Casey Fremont worried about Hurricane Earl. Not because of the Labor Day anxieties that plagued so many beach-bound New Yorkers, but because she had pledged that Saturday to oversee the erection of two large statues on Park Avenue. Thankfully Earl skirted the city, allowing Fremont, director of The Art Production Fund, to conduct her dozen crewmembers under the brilliant light of a 78-degree sun. A hurricane would have threatened their crane, and without the crane there would have been no lifting Yoshitomo Nara's 5,000-pound White Ghost: twin figures that resemble a cross between a puppy and an anime girl. For the next two months they will haunt the flower beds on 67th and 70th Streets, glaring at each other like children playing cowboys.
One guards the Park Avenue Armory, which just wrapped up a Nara show, and the other the Asia Society, which just opened one. "Nara is best known for his paintings," said Asia Society director Melissa Chiu, "but he has also been doing these wonderful large sculptures that have a consistency in referencing childhood images with a slight edge." “Slight” is the right word. These are cute ghosts, more Casper than Jacob Marley, and this is public art at its least radical.
The APF's financing, however, is complex. Although the Nara sculptures were underwritten by The Cosmopolitan, a Las Vegas hotel that has recently exhibited work organized by the APF, the day-to-day operations of the non-profit are supported by the sale of beach towels,a crafty tactic that, rather than horrifying the art world, has been embraced as either cleverly adorable or adorably clever.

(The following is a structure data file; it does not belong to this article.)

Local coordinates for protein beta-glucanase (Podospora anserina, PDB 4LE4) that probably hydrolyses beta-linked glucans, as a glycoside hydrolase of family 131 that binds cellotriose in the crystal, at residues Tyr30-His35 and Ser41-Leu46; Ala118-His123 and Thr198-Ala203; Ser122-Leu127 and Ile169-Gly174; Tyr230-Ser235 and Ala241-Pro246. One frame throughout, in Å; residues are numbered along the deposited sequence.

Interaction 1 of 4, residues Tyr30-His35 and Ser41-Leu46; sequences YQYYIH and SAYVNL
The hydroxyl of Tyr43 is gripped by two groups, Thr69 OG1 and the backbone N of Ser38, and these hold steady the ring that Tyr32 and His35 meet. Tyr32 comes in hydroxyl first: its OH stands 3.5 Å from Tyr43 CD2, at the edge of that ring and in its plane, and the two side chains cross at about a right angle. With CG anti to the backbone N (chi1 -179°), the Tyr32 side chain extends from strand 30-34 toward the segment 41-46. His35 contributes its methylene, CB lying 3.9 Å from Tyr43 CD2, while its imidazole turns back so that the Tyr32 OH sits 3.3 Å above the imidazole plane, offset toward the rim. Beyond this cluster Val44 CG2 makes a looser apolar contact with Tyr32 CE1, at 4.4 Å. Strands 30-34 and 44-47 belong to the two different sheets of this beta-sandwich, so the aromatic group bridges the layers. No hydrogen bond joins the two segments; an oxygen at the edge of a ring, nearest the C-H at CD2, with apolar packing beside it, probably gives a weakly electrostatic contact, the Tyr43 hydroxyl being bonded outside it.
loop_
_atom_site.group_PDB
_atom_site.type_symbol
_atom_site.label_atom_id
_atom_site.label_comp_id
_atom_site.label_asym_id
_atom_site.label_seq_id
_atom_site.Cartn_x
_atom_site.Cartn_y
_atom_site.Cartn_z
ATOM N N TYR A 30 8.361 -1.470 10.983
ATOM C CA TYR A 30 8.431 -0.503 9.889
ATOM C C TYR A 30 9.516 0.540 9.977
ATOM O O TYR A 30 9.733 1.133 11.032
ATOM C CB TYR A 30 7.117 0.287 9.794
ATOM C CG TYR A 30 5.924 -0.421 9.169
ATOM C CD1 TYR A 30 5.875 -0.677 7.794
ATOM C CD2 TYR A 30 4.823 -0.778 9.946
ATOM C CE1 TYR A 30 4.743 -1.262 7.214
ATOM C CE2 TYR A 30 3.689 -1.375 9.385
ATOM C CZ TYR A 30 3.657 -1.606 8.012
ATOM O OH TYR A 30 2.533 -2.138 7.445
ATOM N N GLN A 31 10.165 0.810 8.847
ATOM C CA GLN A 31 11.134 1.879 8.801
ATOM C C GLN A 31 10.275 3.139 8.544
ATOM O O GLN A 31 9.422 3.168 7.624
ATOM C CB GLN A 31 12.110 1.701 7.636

"We do these [towels] because we realize that just like our public art mission, it brings the art message to a very large audience," said APF co-founder Yvonne Force Villareal.
Has salesmanship been elevated to an art? This month marks the first birthday of the Gagosian Shop, an expensive gift store-cum-gallery which is treated with as much respect as the traditional exhibition space upstairs. Rather than cheapening the already thinly stretched brand, the Shop has been celebrated for its beauty and the quality of the knicknacks on the shelves. On September 13 it hosted an event celebrating—and vending—works by Marc Newson, as a prelude to an exhibition at the 21st Street Gagosian of his decades of work designing luxury speedboats. The only venue more appropriate than the shop would be the Riva showroom itself.
Since 2005, Villareal and her partner, Doreen Remen, have harnessed extensive art world connections in building their line of limited edition towels, called Works on Whatever, or WOW. Among the contributors are such marquee names as Jeff Koons, Cindy Sherman and, last year, Yoshitomo Nara, whose painting of a pale young girl, eyes screwed shut, quickly calls to mind the Park Avenue ghosts. They choose artists whose work they expect will look nice on a towel—or plate or, soon, water bottle—and ask them either to create something original or to make available an iconic piece of work. Most of them enjoy the work.
"You can buy a $95, very large towel that's a ubiquitous Jasper Johns image. This is Johns saying please, anybody who would like to have this—it's yours for the taking."
"You'd be surprised—so many artists that we speak to actually have desire to produce functional objects and carpets and towels and plates," said Remen. "They've actually thought about it, they actually have design and ideas in mind. It's great, because you're offering the artist an opportunity to do something outside of their body of work."